‘Cooking beyond Measure’
Back when I was a college student and stayed up at all odd hours of the night, I caught part of a short, small budget documentary following a longtime family in the Appalachians.
The documentarian, who had been working to establish a friendly relationship with his subjects, started to praise the matriarch’s cooking at which point, she blushed, denying her prowess in her simple kitchen. After continuing that this woman made the best pancakes, the filmmaker asked if she would make some and when she did, she prepared the mix by feel and by memory, scooping the flour with a cupped hand from a covered pail on the floor.
Years later, I still think of that scene and the woman and her measuring technique. There’s much to be admired when witnessing a confidence in cooking that comes from experience and from a heart relationship with a kitchen that’s built board by board like the woman’s own Appalachian home.
A book of this kind of experience which is guided and encouraged by personal taste rather than measured recipes was recently released by an Oregonian, Jean Johnson. “Cooking Beyond Measure: How To Eat Well Without Formal Recipes” was written, photographed and designed by Johnson and is the first book published by Seventy-Sixth Avenue Press, based in Portland.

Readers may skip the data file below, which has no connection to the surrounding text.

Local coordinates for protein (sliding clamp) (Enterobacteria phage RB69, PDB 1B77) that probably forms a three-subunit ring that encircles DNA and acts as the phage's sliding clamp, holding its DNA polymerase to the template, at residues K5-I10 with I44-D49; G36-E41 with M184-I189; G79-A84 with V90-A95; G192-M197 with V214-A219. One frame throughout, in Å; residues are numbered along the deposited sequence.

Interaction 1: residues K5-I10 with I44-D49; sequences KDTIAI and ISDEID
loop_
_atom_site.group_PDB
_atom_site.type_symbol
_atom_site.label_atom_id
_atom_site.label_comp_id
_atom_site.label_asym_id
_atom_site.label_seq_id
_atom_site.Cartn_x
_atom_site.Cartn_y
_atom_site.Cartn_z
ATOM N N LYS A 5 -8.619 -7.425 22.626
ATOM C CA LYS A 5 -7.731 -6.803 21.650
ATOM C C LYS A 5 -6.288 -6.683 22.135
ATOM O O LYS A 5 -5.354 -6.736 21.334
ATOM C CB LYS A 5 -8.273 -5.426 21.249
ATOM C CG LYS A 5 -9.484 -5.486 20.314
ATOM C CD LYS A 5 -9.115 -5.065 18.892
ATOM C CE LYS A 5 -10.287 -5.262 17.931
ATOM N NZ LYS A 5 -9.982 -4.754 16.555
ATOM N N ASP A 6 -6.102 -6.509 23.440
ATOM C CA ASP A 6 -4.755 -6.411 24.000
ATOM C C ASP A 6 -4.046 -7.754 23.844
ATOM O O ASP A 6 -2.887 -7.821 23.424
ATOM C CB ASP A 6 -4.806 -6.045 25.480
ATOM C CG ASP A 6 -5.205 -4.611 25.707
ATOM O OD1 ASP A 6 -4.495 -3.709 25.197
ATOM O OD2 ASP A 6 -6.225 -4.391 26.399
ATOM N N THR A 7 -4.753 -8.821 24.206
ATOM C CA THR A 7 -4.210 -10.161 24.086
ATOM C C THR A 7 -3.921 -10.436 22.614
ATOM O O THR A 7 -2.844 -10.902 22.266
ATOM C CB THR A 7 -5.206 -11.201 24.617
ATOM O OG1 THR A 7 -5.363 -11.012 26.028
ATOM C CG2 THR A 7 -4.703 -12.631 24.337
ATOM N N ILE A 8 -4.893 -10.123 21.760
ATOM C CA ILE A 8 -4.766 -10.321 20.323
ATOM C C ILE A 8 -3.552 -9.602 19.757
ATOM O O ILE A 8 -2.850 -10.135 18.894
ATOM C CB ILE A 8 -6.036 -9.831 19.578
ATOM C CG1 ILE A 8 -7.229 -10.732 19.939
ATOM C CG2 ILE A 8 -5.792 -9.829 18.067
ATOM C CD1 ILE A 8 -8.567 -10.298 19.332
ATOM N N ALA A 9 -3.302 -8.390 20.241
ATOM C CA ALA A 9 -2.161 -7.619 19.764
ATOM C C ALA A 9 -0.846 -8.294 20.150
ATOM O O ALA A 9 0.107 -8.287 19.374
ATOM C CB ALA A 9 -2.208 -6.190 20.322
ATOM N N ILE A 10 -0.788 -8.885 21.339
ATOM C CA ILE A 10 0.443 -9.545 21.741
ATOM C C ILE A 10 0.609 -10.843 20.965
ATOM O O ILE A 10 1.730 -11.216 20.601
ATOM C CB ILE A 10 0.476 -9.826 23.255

The idea is that our way of preparing dishes has evolved over the decades. Once, improvisation and intuition were key to the supper table and measuring cups and measuring spoons as we know them weren’t at all common or even present in most households. According to Johnson’s introduction, measuring cups and spoons were first thought of as essential tools during the late 1890s. At the time, the country began to industrialize and domestic science came about with the intention to make things like cooking orderly, predictable — something to be taught from textbooks in any classroom. Local knowledge was judged, tested and condensed into expert-approved methods and recipes.
In 2008, we find a growing uneasiness over the way the country thinks of food. Mass production has ensured far distances between people and what they eat. Many remain apprehensive about cooking, preferring rather to eat out or eat from boxes. And those who attempt to cook from cookbooks may often find themselves “doing the equivalent of small chemistry experiments.”
Johnson’s book is different because there are no measurements and no precise directions given. Instead, dishes have unnumbered recipe notes, poetically, but clearly written, as if Mom was telling you at the chopping board. For figgy cereal, she writes, “Slice the figs crosswise to make fetching tan circlets.” The language is appealing and puts the ingredients front and center.
And then, details supplement the note. For example, a recipe note might involve quinoa or roasted peppers, but the instructions for making each element aren’t included in the note, but rather in the details. Even then, the process is more a guidance, a method rather than a set of directions.